Nobody said it was easy, nobody said it would be so hard.

By Isobel Cecil (University of California, San Diego, USA).

(I wrote this a month ago, and thought I’d posted it a month ago to. I’ve only just realised that my technical capabilities have failed me again and that it didn’t post. Hey, just another setback!)

Here I am just a few days away from my long flight to California, and I’m finding it very hard to describe how I feel. Everybody keeps asking me: “Are you excited??!?!?” , to acquaintances I enthusiastically reply “Yeah! 100%! Woohoo!” and make some lighthearted joke about tanning/Mexican food/ surfer boys. However to those closer to me I tell the truth; I don’t have any overwhelming feelings of excitement, happiness nor even of fear and nerves.

The journey to this point in time has been the most incredibly stressful process I have ever been through. I’ve felt like every aspect has had multiple setbacks: from course selection confusion to seemingly never-ending Visa problems and stresses.

And then, when I thought everything was sorted, I received an email informing me that I had not got into “International House” (the only UCSD accommodation we were allowed to apply for). I remember joking with my Manchester friends whilst writing my 5 mini-essays for the application (no joke) that if I didn’t get it I would just have to camp out on the beach for year. When I received the email I had no reaction, it was like I’d just read another email from ASOS/Student Beans.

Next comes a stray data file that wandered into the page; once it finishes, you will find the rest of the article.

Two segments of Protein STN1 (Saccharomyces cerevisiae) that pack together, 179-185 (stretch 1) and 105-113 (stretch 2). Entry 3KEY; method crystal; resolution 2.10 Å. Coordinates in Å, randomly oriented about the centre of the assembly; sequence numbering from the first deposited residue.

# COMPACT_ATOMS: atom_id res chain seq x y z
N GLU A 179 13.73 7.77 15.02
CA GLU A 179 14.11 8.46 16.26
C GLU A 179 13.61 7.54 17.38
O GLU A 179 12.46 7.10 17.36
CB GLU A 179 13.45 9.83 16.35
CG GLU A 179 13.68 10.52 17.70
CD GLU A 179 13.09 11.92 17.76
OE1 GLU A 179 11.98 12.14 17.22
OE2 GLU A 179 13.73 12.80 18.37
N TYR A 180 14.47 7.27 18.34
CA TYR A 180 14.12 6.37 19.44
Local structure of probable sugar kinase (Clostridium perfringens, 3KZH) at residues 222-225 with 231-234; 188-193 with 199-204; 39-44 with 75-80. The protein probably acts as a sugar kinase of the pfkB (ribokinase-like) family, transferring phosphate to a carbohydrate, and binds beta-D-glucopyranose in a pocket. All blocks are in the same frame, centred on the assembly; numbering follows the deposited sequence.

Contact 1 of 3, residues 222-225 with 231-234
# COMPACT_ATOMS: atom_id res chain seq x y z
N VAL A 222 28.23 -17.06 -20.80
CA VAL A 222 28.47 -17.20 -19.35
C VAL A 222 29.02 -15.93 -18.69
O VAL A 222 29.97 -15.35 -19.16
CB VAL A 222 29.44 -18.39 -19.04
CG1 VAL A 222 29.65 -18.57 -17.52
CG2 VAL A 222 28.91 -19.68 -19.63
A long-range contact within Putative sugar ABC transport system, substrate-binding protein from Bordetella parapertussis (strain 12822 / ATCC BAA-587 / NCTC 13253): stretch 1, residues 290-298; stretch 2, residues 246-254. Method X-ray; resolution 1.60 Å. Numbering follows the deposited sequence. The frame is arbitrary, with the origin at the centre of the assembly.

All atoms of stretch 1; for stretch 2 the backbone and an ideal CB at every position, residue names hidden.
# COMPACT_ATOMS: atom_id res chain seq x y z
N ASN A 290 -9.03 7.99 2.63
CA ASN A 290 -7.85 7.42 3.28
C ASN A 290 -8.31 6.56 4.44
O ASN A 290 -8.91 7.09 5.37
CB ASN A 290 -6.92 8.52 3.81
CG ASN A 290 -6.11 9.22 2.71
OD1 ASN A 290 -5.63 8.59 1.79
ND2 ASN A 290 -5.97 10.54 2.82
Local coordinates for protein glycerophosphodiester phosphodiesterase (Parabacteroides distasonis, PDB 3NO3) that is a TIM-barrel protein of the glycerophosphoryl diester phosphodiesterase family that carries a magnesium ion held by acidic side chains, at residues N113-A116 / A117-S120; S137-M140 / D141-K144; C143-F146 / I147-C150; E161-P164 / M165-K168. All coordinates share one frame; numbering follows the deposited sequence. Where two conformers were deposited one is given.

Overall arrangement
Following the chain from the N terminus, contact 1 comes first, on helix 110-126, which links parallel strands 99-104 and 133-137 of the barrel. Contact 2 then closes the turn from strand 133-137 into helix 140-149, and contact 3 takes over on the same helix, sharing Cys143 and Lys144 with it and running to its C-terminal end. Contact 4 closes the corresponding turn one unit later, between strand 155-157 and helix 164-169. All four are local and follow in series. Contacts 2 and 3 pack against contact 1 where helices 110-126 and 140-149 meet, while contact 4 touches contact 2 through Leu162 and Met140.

The truth is, I was so shocked and scared that I just couldn’t process it. It wasn’t until my parents came home and I had to put it into words that I started to freak out. I had nowhere to live; there was no space left on campus,;I wasn’t going to get the campus experience I had signed up for — the experience that I had sacrificed my second year in Manchester for.

The worst thing was that there was no straightforward next step. The rejection email had one link on it to “Commuter Student Services”, a website designed for 3rd/4th year UCSD students, who have grown out of campus life. There was a list of extremely helpful tips such as “Drive around different neighborhoods to see if you like atmosphere” and “Keep an eye-out for FOR RENT signs when you’re out and about”, to say this exacerbated my anger would be an understatement. Three out of four of us going to UCSD this year from Manchester did not get into I-house, and we are all struggling. I almost sorted out housing with 2 different American girls but one of them just stopped messaging me, and the other panicked about getting an international deposit and rented a studio apartment instead.

So here I am just a few days away from my flight to California, and I’m finding it hard to describe my feelings. Just as I was too shocked to react to my accommodation rejection email, I feel to overwhelmed by house-hunting stress to even process excitement or nerves, it just feels like there’s too much to be done. The knowledge that I’m moving to California, and I have no-where to actually move to, is perhaps occupying those parts of my brain.